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Nicholls Chasers in December 2010-2014

2010 20 6 20.28 101.39 1.52
2011 43 8 -17.4 -40.47 0.87
2012 34 10 1.72 5.06 1.26
2013 46 15 45.13 98.11 1.48
2014 51 15 7.58 14.85 1.36


Saphir du Rheu was the Great White Hope for the stable this campaign, but he’s being rerouted to the World Hurdle, while Sound Investment, only fifth in the December Gold Cup at Cheltenham, is the best chaser to have run for the yard based on the numbers. That’s very unusual for Ditcheat squadron, and given Nicholls’ desire to make an impact on the biggest stage, a bunch of second-raters and novices aren’t going to plunder many major prizes in the short term.


Why the decline?

There is an underlying reason behind this decline in quality, and it has nothing to do with the trainer’s ability to get the best out of his horses (who would have put Old Guard down as a potential Champion Hurdler two months ago?). Rather, it seems to be because the big players are playing elsewhere.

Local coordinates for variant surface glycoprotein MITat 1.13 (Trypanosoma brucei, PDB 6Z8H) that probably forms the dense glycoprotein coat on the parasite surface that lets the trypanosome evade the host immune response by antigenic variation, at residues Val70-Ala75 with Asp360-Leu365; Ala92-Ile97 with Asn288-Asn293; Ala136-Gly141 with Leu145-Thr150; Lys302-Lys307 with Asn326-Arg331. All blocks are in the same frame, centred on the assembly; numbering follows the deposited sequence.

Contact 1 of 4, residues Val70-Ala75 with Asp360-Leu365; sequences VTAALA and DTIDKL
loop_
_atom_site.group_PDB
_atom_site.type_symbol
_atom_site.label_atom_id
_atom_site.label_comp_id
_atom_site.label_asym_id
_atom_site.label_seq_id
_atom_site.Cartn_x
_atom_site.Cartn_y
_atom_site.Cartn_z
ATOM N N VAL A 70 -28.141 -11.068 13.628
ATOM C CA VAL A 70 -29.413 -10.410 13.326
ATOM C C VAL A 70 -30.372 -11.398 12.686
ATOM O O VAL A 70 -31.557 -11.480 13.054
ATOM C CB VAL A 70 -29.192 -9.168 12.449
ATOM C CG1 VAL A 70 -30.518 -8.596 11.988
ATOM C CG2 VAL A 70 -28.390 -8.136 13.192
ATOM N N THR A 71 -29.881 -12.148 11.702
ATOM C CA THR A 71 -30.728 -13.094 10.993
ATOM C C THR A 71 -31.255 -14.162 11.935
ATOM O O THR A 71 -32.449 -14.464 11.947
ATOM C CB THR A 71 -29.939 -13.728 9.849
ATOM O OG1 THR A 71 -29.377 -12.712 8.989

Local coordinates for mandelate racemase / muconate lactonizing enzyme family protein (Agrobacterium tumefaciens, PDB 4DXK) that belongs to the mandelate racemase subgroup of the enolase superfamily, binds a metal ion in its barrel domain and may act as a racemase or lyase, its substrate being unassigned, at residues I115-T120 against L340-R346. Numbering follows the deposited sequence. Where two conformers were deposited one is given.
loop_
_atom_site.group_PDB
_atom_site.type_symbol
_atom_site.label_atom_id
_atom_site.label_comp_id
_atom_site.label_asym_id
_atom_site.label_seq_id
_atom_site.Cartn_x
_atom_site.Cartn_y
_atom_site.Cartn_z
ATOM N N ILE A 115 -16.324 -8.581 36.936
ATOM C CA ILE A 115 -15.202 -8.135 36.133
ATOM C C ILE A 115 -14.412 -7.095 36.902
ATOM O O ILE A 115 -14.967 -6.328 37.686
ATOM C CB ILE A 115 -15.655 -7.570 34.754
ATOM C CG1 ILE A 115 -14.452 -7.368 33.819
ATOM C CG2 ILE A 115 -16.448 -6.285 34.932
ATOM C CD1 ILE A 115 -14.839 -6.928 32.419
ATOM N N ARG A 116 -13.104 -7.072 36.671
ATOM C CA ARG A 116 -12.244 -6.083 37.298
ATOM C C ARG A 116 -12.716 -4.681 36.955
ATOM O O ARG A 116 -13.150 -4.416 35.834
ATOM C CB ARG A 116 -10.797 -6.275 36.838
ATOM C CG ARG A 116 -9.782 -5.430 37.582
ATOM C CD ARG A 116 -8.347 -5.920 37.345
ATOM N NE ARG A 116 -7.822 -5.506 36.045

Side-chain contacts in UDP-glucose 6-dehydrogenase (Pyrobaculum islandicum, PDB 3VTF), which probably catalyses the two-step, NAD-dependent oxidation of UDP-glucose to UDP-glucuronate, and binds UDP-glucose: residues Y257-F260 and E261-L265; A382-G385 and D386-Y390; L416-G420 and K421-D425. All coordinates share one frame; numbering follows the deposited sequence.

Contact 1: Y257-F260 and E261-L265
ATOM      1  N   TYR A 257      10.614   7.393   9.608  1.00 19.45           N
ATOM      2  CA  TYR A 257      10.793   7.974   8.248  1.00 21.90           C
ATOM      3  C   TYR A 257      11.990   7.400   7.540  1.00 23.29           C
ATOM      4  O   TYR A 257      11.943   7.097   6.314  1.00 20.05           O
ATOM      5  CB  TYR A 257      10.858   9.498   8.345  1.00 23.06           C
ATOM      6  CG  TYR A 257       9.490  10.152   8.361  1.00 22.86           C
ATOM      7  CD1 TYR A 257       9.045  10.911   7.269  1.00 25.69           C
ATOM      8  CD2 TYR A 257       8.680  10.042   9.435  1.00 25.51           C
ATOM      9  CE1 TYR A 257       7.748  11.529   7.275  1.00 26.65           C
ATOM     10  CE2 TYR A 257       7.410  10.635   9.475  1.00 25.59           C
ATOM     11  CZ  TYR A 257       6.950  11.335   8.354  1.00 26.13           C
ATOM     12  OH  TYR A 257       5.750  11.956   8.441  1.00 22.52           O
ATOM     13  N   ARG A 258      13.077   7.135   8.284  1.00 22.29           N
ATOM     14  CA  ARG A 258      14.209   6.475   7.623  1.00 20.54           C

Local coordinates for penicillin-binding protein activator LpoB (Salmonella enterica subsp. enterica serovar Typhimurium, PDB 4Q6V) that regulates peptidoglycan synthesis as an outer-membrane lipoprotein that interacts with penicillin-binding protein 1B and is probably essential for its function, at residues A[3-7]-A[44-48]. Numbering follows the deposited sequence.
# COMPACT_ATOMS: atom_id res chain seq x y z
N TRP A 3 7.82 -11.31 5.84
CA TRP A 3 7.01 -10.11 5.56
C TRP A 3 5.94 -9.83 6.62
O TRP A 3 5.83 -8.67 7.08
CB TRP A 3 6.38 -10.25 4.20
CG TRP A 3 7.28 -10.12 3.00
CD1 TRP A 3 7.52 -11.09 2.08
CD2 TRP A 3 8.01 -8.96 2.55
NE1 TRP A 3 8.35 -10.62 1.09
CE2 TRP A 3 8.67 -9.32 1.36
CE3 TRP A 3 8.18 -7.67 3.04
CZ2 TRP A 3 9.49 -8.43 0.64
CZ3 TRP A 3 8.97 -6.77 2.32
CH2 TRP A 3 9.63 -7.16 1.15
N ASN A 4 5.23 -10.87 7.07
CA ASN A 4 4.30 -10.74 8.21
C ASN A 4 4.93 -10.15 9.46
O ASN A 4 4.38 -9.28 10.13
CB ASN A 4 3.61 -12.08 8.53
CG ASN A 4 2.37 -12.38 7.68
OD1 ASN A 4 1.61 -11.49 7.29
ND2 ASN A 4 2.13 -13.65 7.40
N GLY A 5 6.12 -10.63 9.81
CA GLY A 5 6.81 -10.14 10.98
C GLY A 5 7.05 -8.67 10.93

There are twelve owners (or partnerships/syndicates etc) who have earned over £100,000 in prizemoney this season. Of those, only Old Guard’s connections are in Paul Nicholls’ camp, though Chris Giles and his Potensis horses have bullets to fire; and while he also trains a few for J P McManus, he’s very much a squad player for the “Sundance Kid”.

The megabucks owners, including those on the other side of the Irish Sea, are controlling more of the game, and snapping up horses which would once have been destined for the outskirts of Shepton Mallet. Gigginstown House Stud are picking the cream of the Irish point crop, while Rich Ricci has the mercurial Harold Kirk doing his bidding in France and elsewhere.

Ricci is based in the UK, but his horses are happy in County Carlow, and his decision to put one with Nicky Henderson is a signal of intent should he ever look to spread his load around.

Of those who kept the Ditcheat ship sailing merrily through the last two decades, Clive Smith has gone; John Hales remains, but has his best horse now with Dan Skelton; Paul Barber has greatly reduced his interests; leaving Andy Stewart as the yard’s biggest owner, not just in his famous black white and red silks, but as a partner in Old Guard whom he shares with others including Jeremy Kyle.